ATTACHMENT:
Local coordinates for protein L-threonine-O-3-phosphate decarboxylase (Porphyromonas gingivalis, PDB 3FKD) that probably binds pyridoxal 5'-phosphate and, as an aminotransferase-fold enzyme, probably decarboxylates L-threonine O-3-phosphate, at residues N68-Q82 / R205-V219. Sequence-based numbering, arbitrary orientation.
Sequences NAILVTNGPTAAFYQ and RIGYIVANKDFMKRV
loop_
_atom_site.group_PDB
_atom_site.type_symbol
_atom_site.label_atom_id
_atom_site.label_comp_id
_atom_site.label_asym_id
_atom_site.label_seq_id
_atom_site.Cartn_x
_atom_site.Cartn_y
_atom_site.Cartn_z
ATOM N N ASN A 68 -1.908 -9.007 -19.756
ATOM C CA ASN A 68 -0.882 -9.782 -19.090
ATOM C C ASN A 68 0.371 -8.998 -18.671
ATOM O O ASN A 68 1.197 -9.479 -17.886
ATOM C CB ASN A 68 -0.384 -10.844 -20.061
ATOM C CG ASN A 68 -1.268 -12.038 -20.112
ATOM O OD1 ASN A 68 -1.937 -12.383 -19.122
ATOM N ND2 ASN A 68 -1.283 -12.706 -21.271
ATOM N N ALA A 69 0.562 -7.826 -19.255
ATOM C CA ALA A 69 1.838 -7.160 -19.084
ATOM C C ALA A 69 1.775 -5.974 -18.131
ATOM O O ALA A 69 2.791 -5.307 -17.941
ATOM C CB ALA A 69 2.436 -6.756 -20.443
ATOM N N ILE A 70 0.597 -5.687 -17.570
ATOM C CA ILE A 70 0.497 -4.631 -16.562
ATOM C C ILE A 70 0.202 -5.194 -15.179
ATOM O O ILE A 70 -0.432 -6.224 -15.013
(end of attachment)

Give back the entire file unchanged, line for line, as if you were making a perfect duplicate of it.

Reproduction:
Local coordinates for protein L-threonine-O-3-phosphate decarboxylase (Porphyromonas gingivalis, PDB 3FKD) that probably binds pyridoxal 5'-phosphate and, as an aminotransferase-fold enzyme, probably decarboxylates L-threonine O-3-phosphate, at residues N68-Q82 / R205-V219. Sequence-based numbering, arbitrary orientation.
Sequences NAILVTNGPTAAFYQ and RIGYIVANKDFMKRV
loop_
_atom_site.group_PDB
_atom_site.type_symbol
_atom_site.label_atom_id
_atom_site.label_comp_id
_atom_site.label_asym_id
_atom_site.label_seq_id
_atom_site.Cartn_x
_atom_site.Cartn_y
_atom_site.Cartn_z
ATOM N N ASN A 68 -1.908 -9.007 -19.756
ATOM C CA ASN A 68 -0.882 -9.782 -19.090
ATOM C C ASN A 68 0.371 -8.998 -18.671
ATOM O O ASN A 68 1.197 -9.479 -17.886
ATOM C CB ASN A 68 -0.384 -10.844 -20.061
ATOM C CG ASN A 68 -1.268 -12.038 -20.112
ATOM O OD1 ASN A 68 -1.937 -12.383 -19.122
ATOM N ND2 ASN A 68 -1.283 -12.706 -21.271
ATOM N N ALA A 69 0.562 -7.826 -19.255
ATOM C CA ALA A 69 1.838 -7.160 -19.084
ATOM C C ALA A 69 1.775 -5.974 -18.131
ATOM O O ALA A 69 2.791 -5.307 -17.941
ATOM C CB ALA A 69 2.436 -6.756 -20.443
ATOM N N ILE A 70 0.597 -5.687 -17.570
ATOM C CA ILE A 70 0.497 -4.631 -16.562
ATOM C C ILE A 70 0.202 -5.194 -15.179
ATOM O O ILE A 70 -0.432 -6.224 -15.013